4. Aladdin Persson

Aladdin Persson is a machine learning engineer. He believes AI will transform our societies in a really impactful way. Through his YouTube channel and GitHub, he shares with other people that new things he learns about ML and deep learning.

We’ve seen a lot of impressive applications and progress such as Alphatensor, stable diffusion, chatGPT, whisper, but fundamentally there hasn’t been huge architectural changes for a long time. Transformers have been dominant for the last five years and I wonder if we will see a change in this, and my guess is that it will be in the graph domain.

I also think about combining various input sources, and finding clever models that use both text, audio, video for example.

5. Andreas Welsch

Andreas Welsch shares his expertise of the last 6 years working in the AI space and the last 21 years in the IT industry. At SAP, he has piloted AI with customers, built and led an AI Center of Excellence, and defined the AI go-to-market strategy.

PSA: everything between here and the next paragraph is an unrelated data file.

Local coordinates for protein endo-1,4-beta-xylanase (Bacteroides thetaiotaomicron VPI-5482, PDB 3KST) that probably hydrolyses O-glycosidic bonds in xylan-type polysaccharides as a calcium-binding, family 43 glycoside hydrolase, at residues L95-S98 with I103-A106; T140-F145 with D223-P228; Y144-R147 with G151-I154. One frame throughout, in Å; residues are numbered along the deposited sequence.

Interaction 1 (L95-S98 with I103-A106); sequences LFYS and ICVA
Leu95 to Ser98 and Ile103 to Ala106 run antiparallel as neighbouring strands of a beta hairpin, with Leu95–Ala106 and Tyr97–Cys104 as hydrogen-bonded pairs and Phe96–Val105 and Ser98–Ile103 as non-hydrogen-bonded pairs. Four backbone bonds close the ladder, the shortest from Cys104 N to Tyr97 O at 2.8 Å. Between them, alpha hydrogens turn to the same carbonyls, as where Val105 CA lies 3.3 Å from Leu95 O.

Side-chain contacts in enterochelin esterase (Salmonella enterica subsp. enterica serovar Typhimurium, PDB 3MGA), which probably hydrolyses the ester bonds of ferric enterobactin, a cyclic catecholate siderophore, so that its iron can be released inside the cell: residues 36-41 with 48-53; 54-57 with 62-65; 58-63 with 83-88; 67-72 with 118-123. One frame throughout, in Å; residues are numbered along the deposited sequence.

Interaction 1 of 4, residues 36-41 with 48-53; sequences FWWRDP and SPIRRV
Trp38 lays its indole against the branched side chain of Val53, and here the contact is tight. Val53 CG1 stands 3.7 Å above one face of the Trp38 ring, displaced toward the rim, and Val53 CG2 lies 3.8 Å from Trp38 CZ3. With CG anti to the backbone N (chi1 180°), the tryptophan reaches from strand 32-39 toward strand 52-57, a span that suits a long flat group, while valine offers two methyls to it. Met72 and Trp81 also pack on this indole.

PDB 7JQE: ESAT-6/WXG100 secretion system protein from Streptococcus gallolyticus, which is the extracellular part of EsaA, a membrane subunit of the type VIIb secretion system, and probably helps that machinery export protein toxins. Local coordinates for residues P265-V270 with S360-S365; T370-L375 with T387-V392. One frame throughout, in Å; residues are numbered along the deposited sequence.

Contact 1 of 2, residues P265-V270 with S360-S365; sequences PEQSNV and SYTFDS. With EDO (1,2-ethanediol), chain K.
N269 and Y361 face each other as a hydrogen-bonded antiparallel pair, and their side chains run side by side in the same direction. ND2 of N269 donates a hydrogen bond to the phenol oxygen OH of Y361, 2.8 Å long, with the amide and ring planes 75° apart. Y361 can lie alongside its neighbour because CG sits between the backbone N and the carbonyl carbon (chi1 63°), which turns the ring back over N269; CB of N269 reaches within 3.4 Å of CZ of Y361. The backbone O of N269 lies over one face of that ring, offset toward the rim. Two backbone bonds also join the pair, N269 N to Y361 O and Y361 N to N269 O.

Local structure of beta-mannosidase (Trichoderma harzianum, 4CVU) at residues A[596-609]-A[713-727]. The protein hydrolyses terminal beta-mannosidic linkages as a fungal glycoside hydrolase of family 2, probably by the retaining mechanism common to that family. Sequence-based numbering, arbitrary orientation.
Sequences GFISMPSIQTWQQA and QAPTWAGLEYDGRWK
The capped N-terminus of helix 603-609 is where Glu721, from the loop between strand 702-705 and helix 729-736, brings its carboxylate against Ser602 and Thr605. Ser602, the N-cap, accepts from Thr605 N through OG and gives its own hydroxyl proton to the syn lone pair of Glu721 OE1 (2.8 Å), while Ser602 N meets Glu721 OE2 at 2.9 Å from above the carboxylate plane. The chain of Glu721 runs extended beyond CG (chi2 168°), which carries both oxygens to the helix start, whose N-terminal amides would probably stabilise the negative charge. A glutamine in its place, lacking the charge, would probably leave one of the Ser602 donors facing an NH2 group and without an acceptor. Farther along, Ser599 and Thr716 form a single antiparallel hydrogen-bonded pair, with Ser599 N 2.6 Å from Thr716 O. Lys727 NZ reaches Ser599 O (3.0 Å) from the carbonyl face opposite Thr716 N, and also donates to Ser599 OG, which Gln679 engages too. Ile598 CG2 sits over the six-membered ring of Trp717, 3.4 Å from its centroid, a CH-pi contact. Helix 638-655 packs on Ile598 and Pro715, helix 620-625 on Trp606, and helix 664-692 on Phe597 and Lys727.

We’ll see Generative AI systems negotiating a business transaction with each other on their users’ behalf.

6. Jon Krohn

Jon Krohn is Co-Founder and Chief Data Scientist at In addition to his work at, he’s the author Deep Learning Illustrated, host of SuperDataScience, presenter of ML tutorials on Udemy, and adviser of tech startup boards.

Leveraging “foundational” Large Language Models (LLMs) with orders of magnitude more parameters than previous models, 2022 was the most extraordinary year for A.I. ever. Specifically, we witnessed a “big bang” in the emergence of generative models with staggering, expert human-level creative capacity on tasks as diverse as artwork (e.g., DALL-E 2), long-form conversational text (e.g., ChatGPT), and language-based gameplay negotiation (i.e., CICERO). In 2023, with the release of next-generation LLMs like GPT-4, expect existing human-level generative capabilities to become markedly more refined and new human-level generative capacities to emerge (e.g., w.r.t. video).

7. Miguel Fierro

Miguel Fierro leads the personalization team at Microsoft. He is an expert on recommender systems and works on NLP, computer vision, and other ML solutions. In addition, Miguel helps people and companies understand and apply AI.